The bottom line is team orders are a part of racing. Unless those watching are terribly inattentive and naïve they will know it has always been that way since their have been teams. And, no matter what complaints may be registered by fans, drivers or media, team orders are always going to be part of racing. So to debate the act of team assistance is essentially pointless.

As long as there are teams, there will be team orders.

Topics: Articles |

6 Responses to “Debate over team orders is pointless”

  1. Charles Says:
    October 29th, 2011 at 8:22 am

    Yes I totally agree Richard, great column!!! Its been going own for a long time, seems when the stakes get high, is when its magified!!!

  2. russ Edwards Says:
    October 29th, 2011 at 8:28 am

    Rich, exactly right, and its been apparent for years that team orders were in place.
    One has to wonder why the sudden outrage. I don’t recall a similar outcry about the two races at Daytona or the first Talladega race.
    Maybe its just another case of “my guy was done wrong”.
    But as you say its just a waste of time to discuss it.

  3. midasmicah Says:
    October 29th, 2011 at 9:04 am

    Hey Richard. I agree with you that team orders in nas$car, but when you add that to a track like Talledega’s tandem racing, it it brings this kind of racing to the forefront. Just ask the fans how they feel about it. Last week at Talledega was one of the worst races I’ve ever watched (or tried to watch).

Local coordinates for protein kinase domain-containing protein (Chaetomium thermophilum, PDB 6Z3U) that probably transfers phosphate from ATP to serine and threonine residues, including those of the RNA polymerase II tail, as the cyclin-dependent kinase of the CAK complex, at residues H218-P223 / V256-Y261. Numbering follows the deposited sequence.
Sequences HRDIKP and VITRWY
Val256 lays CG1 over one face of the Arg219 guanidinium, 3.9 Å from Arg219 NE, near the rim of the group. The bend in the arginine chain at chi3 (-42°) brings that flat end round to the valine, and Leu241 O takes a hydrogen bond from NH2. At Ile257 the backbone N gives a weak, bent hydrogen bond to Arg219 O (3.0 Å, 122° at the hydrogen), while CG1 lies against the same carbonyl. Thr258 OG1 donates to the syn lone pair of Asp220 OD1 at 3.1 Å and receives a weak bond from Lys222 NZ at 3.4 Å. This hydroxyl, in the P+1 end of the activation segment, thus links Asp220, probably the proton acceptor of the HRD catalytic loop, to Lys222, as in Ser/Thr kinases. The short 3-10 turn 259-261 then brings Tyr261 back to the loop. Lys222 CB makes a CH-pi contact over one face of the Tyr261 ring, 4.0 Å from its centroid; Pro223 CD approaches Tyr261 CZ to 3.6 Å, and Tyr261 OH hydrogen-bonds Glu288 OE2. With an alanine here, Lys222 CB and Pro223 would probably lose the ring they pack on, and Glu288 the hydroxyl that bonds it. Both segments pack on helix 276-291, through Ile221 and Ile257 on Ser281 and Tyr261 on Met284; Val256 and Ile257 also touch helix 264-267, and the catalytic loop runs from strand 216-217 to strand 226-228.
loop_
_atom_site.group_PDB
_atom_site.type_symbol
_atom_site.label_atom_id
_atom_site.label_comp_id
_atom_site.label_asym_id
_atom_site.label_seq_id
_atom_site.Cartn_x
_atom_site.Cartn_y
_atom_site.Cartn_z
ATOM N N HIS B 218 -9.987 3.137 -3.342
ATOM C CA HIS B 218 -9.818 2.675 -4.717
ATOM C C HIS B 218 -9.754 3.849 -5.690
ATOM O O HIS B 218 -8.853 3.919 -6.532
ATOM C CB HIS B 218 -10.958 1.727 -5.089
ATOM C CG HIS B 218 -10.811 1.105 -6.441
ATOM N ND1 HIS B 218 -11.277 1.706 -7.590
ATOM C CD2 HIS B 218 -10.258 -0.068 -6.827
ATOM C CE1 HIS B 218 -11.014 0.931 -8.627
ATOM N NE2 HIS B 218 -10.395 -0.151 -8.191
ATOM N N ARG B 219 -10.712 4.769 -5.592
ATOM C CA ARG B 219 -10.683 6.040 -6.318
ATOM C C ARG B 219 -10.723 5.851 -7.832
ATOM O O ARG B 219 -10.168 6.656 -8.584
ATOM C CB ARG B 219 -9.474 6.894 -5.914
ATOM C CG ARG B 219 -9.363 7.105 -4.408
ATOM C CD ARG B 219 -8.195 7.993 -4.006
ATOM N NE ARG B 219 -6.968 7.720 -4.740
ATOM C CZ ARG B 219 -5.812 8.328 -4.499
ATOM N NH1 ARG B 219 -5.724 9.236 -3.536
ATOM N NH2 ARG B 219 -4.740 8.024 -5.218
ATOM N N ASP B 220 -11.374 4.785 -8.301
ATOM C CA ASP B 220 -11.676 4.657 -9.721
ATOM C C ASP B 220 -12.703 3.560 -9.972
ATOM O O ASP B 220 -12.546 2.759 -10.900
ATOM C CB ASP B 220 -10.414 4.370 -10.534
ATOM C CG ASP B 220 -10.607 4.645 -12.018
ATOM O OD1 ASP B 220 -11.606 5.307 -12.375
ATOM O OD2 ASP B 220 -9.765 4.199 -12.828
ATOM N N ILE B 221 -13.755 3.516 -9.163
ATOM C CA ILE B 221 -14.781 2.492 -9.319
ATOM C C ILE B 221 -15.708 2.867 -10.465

4. Sue Rarick Says:
    October 29th, 2011 at 9:59 am

    While I totally agree that nothing can be done about team orders the fact still remains that many regular fans are not happy about them. What can they do? Exactly what they are doing, not go to the races. Nashville is a day trip to Talledaega (did it last spring to drive on the track) but I didn’t go. The price deals got better and better up till Thursday, and I still didn’t go. And it wasn’t the economy, it was the racing. And I have been a NASCAR fan since the first CBS Daytona 500 broadcast.

    Between gas mileage races and team order races and dubious at best officiating I have had it with NASCAR till next years Daytona 500. I’ll read about it and keep track of it, but to be honest I’d rather go iRacing than watch NASCAR for the rest of the year.